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County Board Backpedals on Cutting Staff Raises

County Board Chair Jay Fisette(Updated at 4:40 p.m.) Two days after the Arlington County Board voted to offset a one-cent tax rate cut by eliminating a pay raise for county employees, the Board has changed course.

County Board Chair Jay Fisette told ARLnow.com Friday afternoon that, after the Board met with representatives from the police and firefighter unions this morning, it decided to cut from other areas to make up the $6.6 million gap in the budget the tax cut will create.

The Arlington County Police Union, the Arlington Police Beneficiary Association and the Arlington Professional Firefighters and Paramedics Association (Local 2800) each released statements denouncing the Board’s decision to go against County Manager Barbara Donnellan’s recommendation to keep the property tax rate at 2014’s level of $1.006 per $100 in assessed value — and to pay for it by eliminating pay raises in favor of a “modest” 1 percent Cost of Living Adjustment and a one-time $500 employee bonus.

The decision was made in the days leading up to Wednesday’s budget mark-up, leading the police and firefighters to question the process and transparency of the Board’s budget process.

“Throughout the budgetary process that started in September 2013, there were no discussions by the County Board that indicated that step increases would be eliminated,” Local 2800 said in a statement. “Only now, six days before the vote, have we been informed… We understand that there needs to be a balance and restraint in the current economic times but there also needs to be transparency.”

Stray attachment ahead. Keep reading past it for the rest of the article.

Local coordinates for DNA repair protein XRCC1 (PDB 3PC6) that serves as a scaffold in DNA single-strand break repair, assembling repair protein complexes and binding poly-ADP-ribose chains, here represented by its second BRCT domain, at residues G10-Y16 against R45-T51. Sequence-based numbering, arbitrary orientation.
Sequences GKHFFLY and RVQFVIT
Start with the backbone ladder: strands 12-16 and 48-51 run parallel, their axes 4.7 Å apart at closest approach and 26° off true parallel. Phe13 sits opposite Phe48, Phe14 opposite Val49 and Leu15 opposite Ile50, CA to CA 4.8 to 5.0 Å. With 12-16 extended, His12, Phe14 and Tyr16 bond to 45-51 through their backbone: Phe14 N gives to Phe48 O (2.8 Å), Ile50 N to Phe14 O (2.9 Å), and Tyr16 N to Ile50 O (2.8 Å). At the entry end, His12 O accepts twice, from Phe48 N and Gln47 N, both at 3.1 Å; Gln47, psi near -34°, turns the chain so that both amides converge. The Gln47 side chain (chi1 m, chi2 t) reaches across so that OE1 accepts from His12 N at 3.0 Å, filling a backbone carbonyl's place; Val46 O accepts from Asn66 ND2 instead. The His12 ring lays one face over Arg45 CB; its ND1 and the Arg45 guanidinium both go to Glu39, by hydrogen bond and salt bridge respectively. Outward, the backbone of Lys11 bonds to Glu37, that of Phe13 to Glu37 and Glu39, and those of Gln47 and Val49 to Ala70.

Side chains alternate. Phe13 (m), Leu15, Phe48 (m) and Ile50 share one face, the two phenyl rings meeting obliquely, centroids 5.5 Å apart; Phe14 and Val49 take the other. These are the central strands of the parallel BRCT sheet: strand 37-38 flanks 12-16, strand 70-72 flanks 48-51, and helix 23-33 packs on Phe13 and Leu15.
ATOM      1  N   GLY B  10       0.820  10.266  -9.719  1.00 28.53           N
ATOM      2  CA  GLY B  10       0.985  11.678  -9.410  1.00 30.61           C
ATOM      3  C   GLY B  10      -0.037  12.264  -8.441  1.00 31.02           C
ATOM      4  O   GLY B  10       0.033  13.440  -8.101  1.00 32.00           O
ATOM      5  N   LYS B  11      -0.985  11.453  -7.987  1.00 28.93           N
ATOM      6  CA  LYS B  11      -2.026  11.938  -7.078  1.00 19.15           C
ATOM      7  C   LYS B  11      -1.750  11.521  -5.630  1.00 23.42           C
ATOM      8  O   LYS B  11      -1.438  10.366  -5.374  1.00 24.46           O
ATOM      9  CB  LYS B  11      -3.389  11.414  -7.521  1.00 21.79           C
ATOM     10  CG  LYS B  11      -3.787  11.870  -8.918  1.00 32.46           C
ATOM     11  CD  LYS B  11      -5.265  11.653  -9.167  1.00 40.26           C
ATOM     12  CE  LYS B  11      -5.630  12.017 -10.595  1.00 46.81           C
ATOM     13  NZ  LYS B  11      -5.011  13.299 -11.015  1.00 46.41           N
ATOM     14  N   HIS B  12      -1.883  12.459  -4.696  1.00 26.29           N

The APBA said the cut in step increases would have hit twice as hard because the county changed employees’ healthcare plans this year, resulting in increases in premiums as high as 7 percent for some employees.

“Not only is this budget cut targeting employees in one of the most expensive places to live in the U.S., it also was made at the 11th hour, outside of Arlington’s well-accepted and long-established budget process and after the last opportunity for public comment,” the APBA said in a statement.

“It is the opinion of the APBA and Union that this last minute decision is politically motivated as a newly elected County Board Member was just sworn into office,” APBA member Jim Tuomey said in a separate email. “We feel this is a last minute effort for the County Board to try and ‘win over’ the voters by saving a penny on the real estate tax rate at the expense of all County employees and we have no opportunity to be heard at future work sessions with the budget adoption next Tuesday night.”

Fisette said the Board unanimously decided to cut the tax rate “a few weeks ago,” before the April 8 special election that saw John Vihstadt became the first non-Democrat elected to the Board since 1999 by a 57-41 percent margin over Democrat Alan Howze.

The decision to do away with the step increase came as a shock to the employees because it hadn’t been mentioned in any public hearings or meetings. Moreover, Fisette said, it’s rare that the Board goes away from the county manager’s recommendations on compensation. It’s particularly rare that the Board lowers salaries or cuts pay raises, Fisette said.

“In the past, it was traditionally that the manager’s compensation [recommendation] rarely did change, so they had no reason to worry,” Fisette said. “But we had just been exploring that in the last days and week before we made the final decision.”

The cuts to make up that $6.6 million will now come primarily from a “hiring slowdown,” Fisette said. The county will hold off on filling some of its 200-300 vacant positions. Arlington will also institute “a targeted reduction of a handful of new positions,” and some of the other details of the cuts still must be finalized before the Board’s vote on Tuesday.

“We’re all feeling okay now that we’ve found an alternative that accomplishes what we wanted to accomplish,” Fisette said. “We heard a lot of feedback this year, and the last couple of years,about the increasing tax burden on homeowners, and we felt an obligation to address that since the assessments were higher than we projected.”

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